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Knoxville Historic District > Cemeteries

Cemeteries in Knox County

Bethel Cemetery, The - Bethel Cemetery contains more than 1,600 Confederate dead, including several hundred soldiers who were killed in the battle of Fort Sanders. In addition, around 50 prisoners and 20 Civil War veterans are interred here.

Cades Cove Preservation Association, The - established to preserve the heritage of the Cades Cove community, located in Great Smoky Mountains National Park.

Coal Creek Mine Disaster Burial Site - On May 19, 1902, the worst mining disaster in the history of the South occurred in the Coal Creek watershed. Newspapers in 1902 reported the death toll at 212 men and boys. The official death toll was 184 men and boys. Itinerant miners were also killed in the explosion, but not included in the official listing of fatalities because their names were unknown.

First Presbyterian Church Cemetery - The First Presbyterian Church Cemetery is the oldest cemetery in Knoxville, Tennessee, USA. Established in the 1790s, the cemetery contains the graves of some of Knoxville's most prominent early residents, including territorial governor and Constitutional Convention delegate William Blount and Knoxville founder James White. In 1996, the cemetery was added to the National Register of Historic Places.

History of the Coal Creek Watershed - After the Civil War, prisons in the South overflowed. Southern states enacted the "convict lease system" which turned prisoners from liabilities into assets by leasing them to work in mines, plantations, and railroads.  There were only three ways out of the convict labor system: escape, self-mutilation, or death. By the 1880's, business owners and politicians started using convict laborers to replace striking mine workers to crush labor unrest. Prison and labor reform movements of the time saw no end in sight for this cruel institution.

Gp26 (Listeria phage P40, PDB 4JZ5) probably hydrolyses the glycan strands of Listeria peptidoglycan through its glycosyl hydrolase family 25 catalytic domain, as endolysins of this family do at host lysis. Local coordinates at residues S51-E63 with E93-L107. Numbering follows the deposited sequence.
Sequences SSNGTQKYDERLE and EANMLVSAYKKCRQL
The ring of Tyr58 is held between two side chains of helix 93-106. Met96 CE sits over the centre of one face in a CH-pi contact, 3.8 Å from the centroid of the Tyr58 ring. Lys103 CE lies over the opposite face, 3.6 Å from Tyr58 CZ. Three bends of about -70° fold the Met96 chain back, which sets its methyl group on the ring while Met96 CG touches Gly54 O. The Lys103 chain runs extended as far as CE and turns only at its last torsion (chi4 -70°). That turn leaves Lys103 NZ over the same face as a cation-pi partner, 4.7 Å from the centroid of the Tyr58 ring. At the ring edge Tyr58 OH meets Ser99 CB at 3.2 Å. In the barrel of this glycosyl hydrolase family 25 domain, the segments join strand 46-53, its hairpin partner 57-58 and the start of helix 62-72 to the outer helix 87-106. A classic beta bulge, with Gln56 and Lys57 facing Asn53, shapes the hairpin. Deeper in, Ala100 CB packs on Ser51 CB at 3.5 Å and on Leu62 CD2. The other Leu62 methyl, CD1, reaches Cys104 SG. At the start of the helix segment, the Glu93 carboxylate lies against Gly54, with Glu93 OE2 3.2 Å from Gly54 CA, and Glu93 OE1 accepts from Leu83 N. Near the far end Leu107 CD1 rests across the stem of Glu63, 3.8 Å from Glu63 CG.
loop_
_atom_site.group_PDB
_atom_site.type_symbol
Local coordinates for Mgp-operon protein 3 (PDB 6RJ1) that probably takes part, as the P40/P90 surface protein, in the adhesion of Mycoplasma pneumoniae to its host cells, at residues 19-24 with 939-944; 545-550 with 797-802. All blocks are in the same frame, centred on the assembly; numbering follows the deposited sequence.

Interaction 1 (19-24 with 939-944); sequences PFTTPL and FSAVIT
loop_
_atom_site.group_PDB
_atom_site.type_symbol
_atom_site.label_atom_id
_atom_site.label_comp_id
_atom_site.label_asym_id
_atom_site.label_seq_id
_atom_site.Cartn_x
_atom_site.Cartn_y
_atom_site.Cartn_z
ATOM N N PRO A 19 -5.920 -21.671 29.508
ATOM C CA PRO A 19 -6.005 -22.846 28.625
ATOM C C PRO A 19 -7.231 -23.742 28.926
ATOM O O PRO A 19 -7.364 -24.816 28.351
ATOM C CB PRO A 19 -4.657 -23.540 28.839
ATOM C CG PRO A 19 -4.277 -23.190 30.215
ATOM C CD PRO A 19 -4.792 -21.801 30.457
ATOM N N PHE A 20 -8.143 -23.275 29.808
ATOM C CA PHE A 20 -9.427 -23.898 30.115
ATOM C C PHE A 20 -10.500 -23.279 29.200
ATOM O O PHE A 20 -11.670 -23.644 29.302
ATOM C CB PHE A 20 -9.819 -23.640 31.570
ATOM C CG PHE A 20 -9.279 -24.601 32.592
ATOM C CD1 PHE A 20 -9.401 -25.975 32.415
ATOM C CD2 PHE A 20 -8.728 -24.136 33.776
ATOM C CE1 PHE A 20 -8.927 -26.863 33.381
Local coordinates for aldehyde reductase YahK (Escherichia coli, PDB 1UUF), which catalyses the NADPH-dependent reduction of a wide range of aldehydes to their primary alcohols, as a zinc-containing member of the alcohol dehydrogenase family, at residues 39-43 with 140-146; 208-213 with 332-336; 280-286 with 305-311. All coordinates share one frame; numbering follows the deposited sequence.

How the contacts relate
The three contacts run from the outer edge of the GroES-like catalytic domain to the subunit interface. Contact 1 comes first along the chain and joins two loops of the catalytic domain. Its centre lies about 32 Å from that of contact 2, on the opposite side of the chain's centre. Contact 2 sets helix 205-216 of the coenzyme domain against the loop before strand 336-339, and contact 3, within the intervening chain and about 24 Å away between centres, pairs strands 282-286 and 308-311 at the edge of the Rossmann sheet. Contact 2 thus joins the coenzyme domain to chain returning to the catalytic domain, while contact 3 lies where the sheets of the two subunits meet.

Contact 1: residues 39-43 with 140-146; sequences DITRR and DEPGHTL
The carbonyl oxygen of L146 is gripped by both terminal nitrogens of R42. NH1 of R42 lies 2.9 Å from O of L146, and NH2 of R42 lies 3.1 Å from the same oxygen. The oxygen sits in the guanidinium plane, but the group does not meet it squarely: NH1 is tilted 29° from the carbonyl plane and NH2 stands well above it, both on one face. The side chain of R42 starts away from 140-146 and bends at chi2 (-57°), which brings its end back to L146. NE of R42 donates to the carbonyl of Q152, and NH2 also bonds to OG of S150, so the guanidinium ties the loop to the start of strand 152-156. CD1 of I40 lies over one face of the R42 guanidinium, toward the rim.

Knoxville National Cemetery - Records of burials provided by the U.S. Department of Veteran's Affairs on July 2, 2000.

Old Gray Cemetery - Old Gray clearly depicts Knoxville's history as well as the Victorian era and provides an important example of cemetery planning and design during the rural-cemetery or garden movement. Old Gray Cemetery is on the National Register of Historic Places.

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